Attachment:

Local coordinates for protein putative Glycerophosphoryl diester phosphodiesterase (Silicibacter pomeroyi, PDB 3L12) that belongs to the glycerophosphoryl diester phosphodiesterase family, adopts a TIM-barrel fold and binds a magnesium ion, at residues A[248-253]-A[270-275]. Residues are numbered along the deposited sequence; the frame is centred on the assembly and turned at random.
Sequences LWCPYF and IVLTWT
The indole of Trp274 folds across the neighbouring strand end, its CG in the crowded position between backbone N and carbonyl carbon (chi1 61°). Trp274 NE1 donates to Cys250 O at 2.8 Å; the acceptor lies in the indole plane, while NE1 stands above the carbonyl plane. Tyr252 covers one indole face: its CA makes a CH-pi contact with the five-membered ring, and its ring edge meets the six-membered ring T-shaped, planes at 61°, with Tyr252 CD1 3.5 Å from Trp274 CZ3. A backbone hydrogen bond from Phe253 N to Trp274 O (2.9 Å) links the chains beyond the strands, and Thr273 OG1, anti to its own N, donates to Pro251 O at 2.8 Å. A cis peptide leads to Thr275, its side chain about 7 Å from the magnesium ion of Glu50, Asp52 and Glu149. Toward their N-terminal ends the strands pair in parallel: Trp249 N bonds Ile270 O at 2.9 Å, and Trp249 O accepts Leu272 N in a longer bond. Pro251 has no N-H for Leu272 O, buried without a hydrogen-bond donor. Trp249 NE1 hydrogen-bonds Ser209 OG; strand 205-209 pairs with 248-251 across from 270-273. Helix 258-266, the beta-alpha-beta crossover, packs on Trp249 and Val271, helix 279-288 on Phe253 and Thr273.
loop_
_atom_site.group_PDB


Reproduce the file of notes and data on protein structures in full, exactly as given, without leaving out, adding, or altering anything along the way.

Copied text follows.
Local coordinates for protein putative Glycerophosphoryl diester phosphodiesterase (Silicibacter pomeroyi, PDB 3L12) that belongs to the glycerophosphoryl diester phosphodiesterase family, adopts a TIM-barrel fold and binds a magnesium ion, at residues A[248-253]-A[270-275]. Residues are numbered along the deposited sequence; the frame is centred on the assembly and turned at random.
Sequences LWCPYF and IVLTWT
The indole of Trp274 folds across the neighbouring strand end, its CG in the crowded position between backbone N and carbonyl carbon (chi1 61°). Trp274 NE1 donates to Cys250 O at 2.8 Å; the acceptor lies in the indole plane, while NE1 stands above the carbonyl plane. Tyr252 covers one indole face: its CA makes a CH-pi contact with the five-membered ring, and its ring edge meets the six-membered ring T-shaped, planes at 61°, with Tyr252 CD1 3.5 Å from Trp274 CZ3. A backbone hydrogen bond from Phe253 N to Trp274 O (2.9 Å) links the chains beyond the strands, and Thr273 OG1, anti to its own N, donates to Pro251 O at 2.8 Å. A cis peptide leads to Thr275, its side chain about 7 Å from the magnesium ion of Glu50, Asp52 and Glu149. Toward their N-terminal ends the strands pair in parallel: Trp249 N bonds Ile270 O at 2.9 Å, and Trp249 O accepts Leu272 N in a longer bond. Pro251 has no N-H for Leu272 O, buried without a hydrogen-bond donor. Trp249 NE1 hydrogen-bonds Ser209 OG; strand 205-209 pairs with 248-251 across from 270-273. Helix 258-266, the beta-alpha-beta crossover, packs on Trp249 and Val271, helix 279-288 on Phe253 and Thr273.
loop_
_atom_site.group_PDB